• 2018

    He was appointed Chairman of CMI Foods. He was also the director of PRONACA, a leading Ecuadorian company dedicated to the production and distribution of food products.
  • 2020

    He assumed the presidency of the Juan Bautista Gutiérrez Foundation, after the passing of Mrs. Isabel Gutiérrez de Bosch.

Business History


  • 1977

    Juan José Gutiérrez Mayorga completed his university degree. However, the plan to pursue higher studies in the United States underwent changes with the decision to join the work team of CMI's Toledo Sausage Plant.
  • 1977

    When he turned 23, he received the offer to take over the management of what was then a small chain of restaurants called Pollo Campero. At that time, the sense was that Pollo Campero had reached its state of maturity and should now only receive maintenance. However, that perception did not agree with Juan José Gutiérrez Mayorga’s vision of the business. He believed that the fried chicken chain, which he now managed, had enormous growth potential.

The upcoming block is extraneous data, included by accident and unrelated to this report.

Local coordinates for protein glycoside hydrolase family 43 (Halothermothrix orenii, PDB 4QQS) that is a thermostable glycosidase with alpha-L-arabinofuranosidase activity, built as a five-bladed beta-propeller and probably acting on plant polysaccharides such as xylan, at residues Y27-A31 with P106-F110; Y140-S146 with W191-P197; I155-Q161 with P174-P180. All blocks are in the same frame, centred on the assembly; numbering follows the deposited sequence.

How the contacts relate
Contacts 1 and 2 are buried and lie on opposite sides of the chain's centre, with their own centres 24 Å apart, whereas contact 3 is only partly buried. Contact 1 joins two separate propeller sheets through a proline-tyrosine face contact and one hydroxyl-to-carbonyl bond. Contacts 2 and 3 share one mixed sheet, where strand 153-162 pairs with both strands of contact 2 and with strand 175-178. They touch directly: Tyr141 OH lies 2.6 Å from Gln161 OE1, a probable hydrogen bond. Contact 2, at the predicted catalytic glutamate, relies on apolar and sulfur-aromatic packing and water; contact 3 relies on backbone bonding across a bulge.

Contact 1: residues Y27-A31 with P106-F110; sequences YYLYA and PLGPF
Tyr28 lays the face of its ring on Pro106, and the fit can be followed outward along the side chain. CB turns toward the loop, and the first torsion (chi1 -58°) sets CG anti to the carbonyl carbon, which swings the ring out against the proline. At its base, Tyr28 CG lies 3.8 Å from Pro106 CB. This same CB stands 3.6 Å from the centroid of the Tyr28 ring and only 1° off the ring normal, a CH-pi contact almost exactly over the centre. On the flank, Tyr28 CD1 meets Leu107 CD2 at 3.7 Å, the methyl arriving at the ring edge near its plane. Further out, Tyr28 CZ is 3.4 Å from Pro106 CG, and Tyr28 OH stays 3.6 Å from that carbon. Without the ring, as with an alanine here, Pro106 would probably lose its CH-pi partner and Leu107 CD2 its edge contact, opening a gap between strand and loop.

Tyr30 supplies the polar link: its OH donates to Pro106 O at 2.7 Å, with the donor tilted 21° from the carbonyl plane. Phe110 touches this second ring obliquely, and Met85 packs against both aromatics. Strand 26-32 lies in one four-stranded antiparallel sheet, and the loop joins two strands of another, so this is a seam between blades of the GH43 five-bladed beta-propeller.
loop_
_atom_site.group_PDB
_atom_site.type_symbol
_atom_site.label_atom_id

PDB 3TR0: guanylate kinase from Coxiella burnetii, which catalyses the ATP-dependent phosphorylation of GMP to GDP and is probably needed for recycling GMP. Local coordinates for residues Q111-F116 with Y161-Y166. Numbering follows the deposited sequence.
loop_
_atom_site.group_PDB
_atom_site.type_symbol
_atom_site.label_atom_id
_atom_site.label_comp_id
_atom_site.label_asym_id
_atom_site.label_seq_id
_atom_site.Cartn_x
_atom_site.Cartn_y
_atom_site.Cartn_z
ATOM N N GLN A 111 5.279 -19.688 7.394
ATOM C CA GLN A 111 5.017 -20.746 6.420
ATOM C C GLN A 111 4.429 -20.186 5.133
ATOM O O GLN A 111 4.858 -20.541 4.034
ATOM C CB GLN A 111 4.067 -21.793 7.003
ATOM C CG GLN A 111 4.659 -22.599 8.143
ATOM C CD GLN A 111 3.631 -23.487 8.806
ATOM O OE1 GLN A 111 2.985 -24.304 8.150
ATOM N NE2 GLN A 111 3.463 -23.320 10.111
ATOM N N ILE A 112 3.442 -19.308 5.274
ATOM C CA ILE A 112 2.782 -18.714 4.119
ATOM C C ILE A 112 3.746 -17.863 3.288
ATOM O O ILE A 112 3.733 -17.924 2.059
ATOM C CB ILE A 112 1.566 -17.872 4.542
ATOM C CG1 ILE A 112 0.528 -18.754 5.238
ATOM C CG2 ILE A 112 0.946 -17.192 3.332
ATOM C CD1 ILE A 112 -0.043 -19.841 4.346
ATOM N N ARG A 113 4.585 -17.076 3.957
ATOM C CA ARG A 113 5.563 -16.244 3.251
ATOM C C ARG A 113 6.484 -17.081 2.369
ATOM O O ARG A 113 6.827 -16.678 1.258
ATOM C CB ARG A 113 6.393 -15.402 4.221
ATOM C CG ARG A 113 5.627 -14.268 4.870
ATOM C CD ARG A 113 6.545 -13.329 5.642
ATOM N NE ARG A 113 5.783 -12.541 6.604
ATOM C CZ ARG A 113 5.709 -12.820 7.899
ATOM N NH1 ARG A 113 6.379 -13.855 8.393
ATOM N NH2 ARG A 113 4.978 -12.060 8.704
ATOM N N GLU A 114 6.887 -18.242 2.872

• 1977

    As part of his business discipline, and with the desire and need to better understand the restaurant business, Juan José Gutiérrez Mayorga undertook the task of becoming involved in all the internal processes of Pollo Campero. He performed various functions such as frying the chicken, serving customers and collecting at the cash registers. These activities gave him a better vision of the business at the time, and of what it could become.
  • 1982

    Juan José Gutiérrez Mayorga took over the management of Pollo Campero. Until then, his work experience had been related to the meat industry. Therefore, it was challenging to develop a growth strategy for a different industry and to seek to expand the restaurant business.